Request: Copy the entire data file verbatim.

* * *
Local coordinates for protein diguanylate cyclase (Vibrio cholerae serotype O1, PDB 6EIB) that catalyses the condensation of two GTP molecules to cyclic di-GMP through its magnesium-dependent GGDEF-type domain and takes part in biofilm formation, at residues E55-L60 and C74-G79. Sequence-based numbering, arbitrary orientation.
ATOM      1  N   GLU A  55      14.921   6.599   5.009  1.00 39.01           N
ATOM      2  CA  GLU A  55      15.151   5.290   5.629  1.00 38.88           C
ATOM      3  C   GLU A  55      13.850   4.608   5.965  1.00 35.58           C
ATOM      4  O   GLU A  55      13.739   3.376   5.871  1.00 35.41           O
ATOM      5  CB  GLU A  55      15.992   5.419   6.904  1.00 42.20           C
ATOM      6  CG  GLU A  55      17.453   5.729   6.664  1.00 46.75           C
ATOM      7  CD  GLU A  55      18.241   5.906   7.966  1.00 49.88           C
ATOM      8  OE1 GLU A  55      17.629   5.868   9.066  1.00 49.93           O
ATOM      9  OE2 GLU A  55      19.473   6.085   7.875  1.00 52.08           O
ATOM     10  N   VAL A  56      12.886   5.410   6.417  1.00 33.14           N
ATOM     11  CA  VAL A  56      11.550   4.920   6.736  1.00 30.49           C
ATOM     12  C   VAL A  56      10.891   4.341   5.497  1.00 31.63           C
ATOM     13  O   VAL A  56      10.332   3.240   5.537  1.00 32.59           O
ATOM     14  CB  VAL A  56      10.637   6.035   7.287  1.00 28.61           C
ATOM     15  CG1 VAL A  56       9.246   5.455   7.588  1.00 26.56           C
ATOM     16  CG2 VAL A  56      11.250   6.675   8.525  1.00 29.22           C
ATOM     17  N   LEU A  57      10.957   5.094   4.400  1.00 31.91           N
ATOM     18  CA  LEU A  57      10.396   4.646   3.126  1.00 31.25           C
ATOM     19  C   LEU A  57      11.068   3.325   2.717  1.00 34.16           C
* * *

Local coordinates for protein diguanylate cyclase (Vibrio cholerae serotype O1, PDB 6EIB) that catalyses the condensation of two GTP molecules to cyclic di-GMP through its magnesium-dependent GGDEF-type domain and takes part in biofilm formation, at residues E55-L60 and C74-G79. Sequence-based numbering, arbitrary orientation.
ATOM      1  N   GLU A  55      14.921   6.599   5.009  1.00 39.01           N
ATOM      2  CA  GLU A  55      15.151   5.290   5.629  1.00 38.88           C
ATOM      3  C   GLU A  55      13.850   4.608   5.965  1.00 35.58           C
ATOM      4  O   GLU A  55      13.739   3.376   5.871  1.00 35.41           O
ATOM      5  CB  GLU A  55      15.992   5.419   6.904  1.00 42.20           C
ATOM      6  CG  GLU A  55      17.453   5.729   6.664  1.00 46.75           C
ATOM      7  CD  GLU A  55      18.241   5.906   7.966  1.00 49.88           C
ATOM      8  OE1 GLU A  55      17.629   5.868   9.066  1.00 49.93           O
ATOM      9  OE2 GLU A  55      19.473   6.085   7.875  1.00 52.08           O
ATOM     10  N   VAL A  56      12.886   5.410   6.417  1.00 33.14           N
ATOM     11  CA  VAL A  56      11.550   4.920   6.736  1.00 30.49           C
ATOM     12  C   VAL A  56      10.891   4.341   5.497  1.00 31.63           C
ATOM     13  O   VAL A  56      10.332   3.240   5.537  1.00 32.59           O
ATOM     14  CB  VAL A  56      10.637   6.035   7.287  1.00 28.61           C
ATOM     15  CG1 VAL A  56       9.246   5.455   7.588  1.00 26.56           C
ATOM     16  CG2 VAL A  56      11.250   6.675   8.525  1.00 29.22           C
ATOM     17  N   LEU A  57      10.957   5.094   4.400  1.00 31.91           N
ATOM     18  CA  LEU A  57      10.396   4.646   3.126  1.00 31.25           C
ATOM     19  C   LEU A  57      11.068   3.325   2.717  1.00 34.16           C